In modern economies, a vast amount of goods, services and financial products are transacted day in, day out. A basic requirement for the functioning of the economy is that these transactions are settled smoothly and securely. Settle-ment systems also play a key role in the implementation of monetary policy. To achieve their monetary policy objec-tives, central banks modify the terms under which they provide central bank liquidity to, or withdraw central bank liquidity from the banking system (ECB, 2011a). As a result, short-term and longer-term interest rates as well as other financial market prices fluctuate, influencing consumption, investment and, ultimately, inflation. The first stage in this monetary transmission mechanism is the interbank market. Like central banks monetary policy operations, transactions in the inter-bank market are settled via large-value payment systems. To ensure the effi-cient implementation of monetary pol-icy decisions, it is therefore paramount that payment and settlement systems function smoothly. Consequently, most central banks not only play an active role in ensuring the quality, availability and counterfeit security of banknotes in circulation but also participate in, operate and/or supervise systems for settling cashless payments.

    2 What Is TARGET2?

    At the inception of monetary union, the Eurosystem faced the challenge of having to quickly merge the legacy cur-rencies money markets into a single in-

    tegrated money market. Integration re-quired a uniform infrastructure for set-tling large value transactions between Member State banks and financial insti-tutions. The Eurosystem assumed re-sponsibility for developing and operat-ing the necessary infrastructure.

    As a European settlement system, TARGET2 like its predecessor TARGET 4 has been complementing the Eurosystems operational frame-work for the implementation of mone-tary policy since end-2007 and, like monetary policymaking, falls within the responsibility of the Governing Council of the ECB.5 The system han-dles euro transactions made primarily between approximately 4,500 credit institutions and other financial institu-tions which are eligible to participate directly or indirectly through other participants, as well as payments re-sulting from Eurosystem transactions. Euro payments transferred to a partici-pating commercial bank are credited to the current account that it holds with its home NCB. The use of TARGET2 is mandatory for all transactions with the Eurosystem; moreover, TARGET2 is also used for settlement purposes in many other payment systems (Kokkola, 2010). For the Eurosystem, centralized settlement furthermore provides in-sights into demand-related interbank liquidity flows in money and capital markets as well as nonbank (customer) transfers within the euro area.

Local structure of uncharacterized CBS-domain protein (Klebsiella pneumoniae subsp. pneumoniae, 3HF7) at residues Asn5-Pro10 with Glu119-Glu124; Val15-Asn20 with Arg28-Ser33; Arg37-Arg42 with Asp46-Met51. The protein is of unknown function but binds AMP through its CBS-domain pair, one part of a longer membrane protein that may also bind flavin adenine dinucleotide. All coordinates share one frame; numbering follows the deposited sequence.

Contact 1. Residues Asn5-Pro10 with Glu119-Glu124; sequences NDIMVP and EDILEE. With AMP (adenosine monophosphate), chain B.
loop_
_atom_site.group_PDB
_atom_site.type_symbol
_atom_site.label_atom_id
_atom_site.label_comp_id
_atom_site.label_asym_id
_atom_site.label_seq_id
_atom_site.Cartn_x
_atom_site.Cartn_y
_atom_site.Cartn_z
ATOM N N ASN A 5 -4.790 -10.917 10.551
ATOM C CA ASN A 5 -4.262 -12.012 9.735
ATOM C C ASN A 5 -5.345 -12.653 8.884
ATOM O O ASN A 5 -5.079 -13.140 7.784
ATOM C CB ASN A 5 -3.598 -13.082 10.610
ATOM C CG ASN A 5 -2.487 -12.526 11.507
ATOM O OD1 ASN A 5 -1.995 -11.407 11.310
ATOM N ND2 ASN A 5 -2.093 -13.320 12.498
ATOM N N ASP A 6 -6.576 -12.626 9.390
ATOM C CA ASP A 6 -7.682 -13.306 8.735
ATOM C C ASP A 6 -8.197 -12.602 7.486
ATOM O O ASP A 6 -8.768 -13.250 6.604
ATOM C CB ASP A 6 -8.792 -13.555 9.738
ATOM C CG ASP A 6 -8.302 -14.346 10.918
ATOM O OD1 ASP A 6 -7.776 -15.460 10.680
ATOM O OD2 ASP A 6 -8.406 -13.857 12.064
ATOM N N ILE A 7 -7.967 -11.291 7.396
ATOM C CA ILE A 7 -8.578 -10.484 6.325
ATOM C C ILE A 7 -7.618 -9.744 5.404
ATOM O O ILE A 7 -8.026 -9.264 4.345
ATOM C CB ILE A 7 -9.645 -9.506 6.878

TARGET2 offers commercial banks specific advantages. Payments are made to NCB accounts, which means they are particularly secure. The amounts transferred are not subject to any upper

    4 The euro payment system TARGET was first launched as a fully decentralized framework in 1999 and subse-quently replaced in 2008 by TARGET2, which is based on a single shared platform (SSP) operated by a small number of NCBs. For details on structure, participants, terms and conditions, and costs etc., see Kokola (2010).

    5 An overview of TARGET2s legal basis established by the Governing Council of the ECB can be found at www.ecb.int/ecb/legal/1003/1349/html/index.en.html (as retrieved on March 7, 2012).

  • Understanding tarGet2: the eurosystems euro Payment System from an economic and Balance Sheet Perspective

    Monetary Policy & the econoMy Q1/12 83

    limits, neither for domestic nor for cross-border payments. Another advan-tage is that the payments are carried out immediately and irrevocably6 with-out netting subsequent offsetting trans-actions. Finally, the uniform cost struc-ture for identical services ensures a level playing field in all participating countries.

    3 How Does the Settlement of TARGET2 Transactions Work?

    Every TARGET2 transaction involves two banks and/or two central banks. Every commercial bank is assigned to one of the central banks of the Euro-system (18 altogether, including the ECB), which jointly use TARGET2. Every transfer of funds gives rise to TARGET2 claims of the receiving bank and TARGET2 liabilities of the sending bank. Since the transfer takes place be-tween two central banks accounts, the sending bank must have sufficient bal-ances in its current account with its home central bank or take out intraday credit, in the form of an adequately collateralized overdraft, in line with the applicable guideline (ECB, 2011a). These balances may have arisen from monetary policy refinancing opera-tions, from payments received or from deliveries of banknotes.

    How do cross-border transactions and settlements operate in detail (chart1)? Bank A (with home NCB A) transfers funds to bank B (with home NCB B) via TARGET2 by means of a S.W.I.F.T.7 payment message (1). Based on this transaction and following the receipt of the S.W.I.F.T. message, the central banks process the transaction as follows:

    NCB A debits the current account of bank A (2) and

    reports a liability towards the re-ceiving NCB B.

    NCB B reports the claim on NCB A (3) and credits the amount to the current account of bank B (4).

    At the end of the day, the transfers give rise to a net asset or l